Weippe
Pop. 416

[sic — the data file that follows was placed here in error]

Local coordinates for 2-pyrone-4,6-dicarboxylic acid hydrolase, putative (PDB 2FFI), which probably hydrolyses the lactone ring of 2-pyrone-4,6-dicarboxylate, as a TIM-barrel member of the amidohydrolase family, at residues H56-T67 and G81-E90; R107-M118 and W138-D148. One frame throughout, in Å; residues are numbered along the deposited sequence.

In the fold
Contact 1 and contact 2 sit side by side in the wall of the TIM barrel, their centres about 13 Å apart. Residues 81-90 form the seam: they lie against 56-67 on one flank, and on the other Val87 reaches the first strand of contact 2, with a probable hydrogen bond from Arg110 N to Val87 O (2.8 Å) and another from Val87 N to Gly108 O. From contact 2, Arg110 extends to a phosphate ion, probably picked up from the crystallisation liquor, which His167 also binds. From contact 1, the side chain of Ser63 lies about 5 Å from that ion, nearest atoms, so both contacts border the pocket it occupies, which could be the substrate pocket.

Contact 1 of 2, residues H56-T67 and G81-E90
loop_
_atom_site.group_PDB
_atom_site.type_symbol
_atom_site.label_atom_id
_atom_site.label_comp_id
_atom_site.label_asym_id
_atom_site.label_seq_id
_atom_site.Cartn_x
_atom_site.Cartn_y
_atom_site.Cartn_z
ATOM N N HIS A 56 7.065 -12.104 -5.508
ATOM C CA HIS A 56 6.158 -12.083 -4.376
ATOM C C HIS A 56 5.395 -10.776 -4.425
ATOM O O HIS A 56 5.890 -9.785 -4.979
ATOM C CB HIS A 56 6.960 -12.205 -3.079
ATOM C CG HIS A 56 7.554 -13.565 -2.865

Pronounced “wee-ipe,” this town draws its name from a Native American term meaning “gathering place.” Indeed, Weippe and the surrounding prairie have always been a gathering place for Native Americans as well as white settlers. The site was the end point for travelers on the Lolo Trail, and Indians used the area for annual camas bulb diggings, tribal councils, and as a camping spot on the way to buffalo hunts. On September 20, 1805, the Lewis and Clark Expedition arrived on the prairie and spent a hospitable night in a Nez Perce village located just two miles east of the present day town. Times changed, however, and by 1877, relations between Native Americans and the white American government were strained. During this time, the Weippe Prairie was the scene for the famous Nez Perce retreat to Montana after a bitter battle with General Oliver O. Howard’s troops on the Clearwater. Although the town retains its place as an important and sometimes chaotic site in history, Weippe is now a sleepy place on the Idaho prairie.

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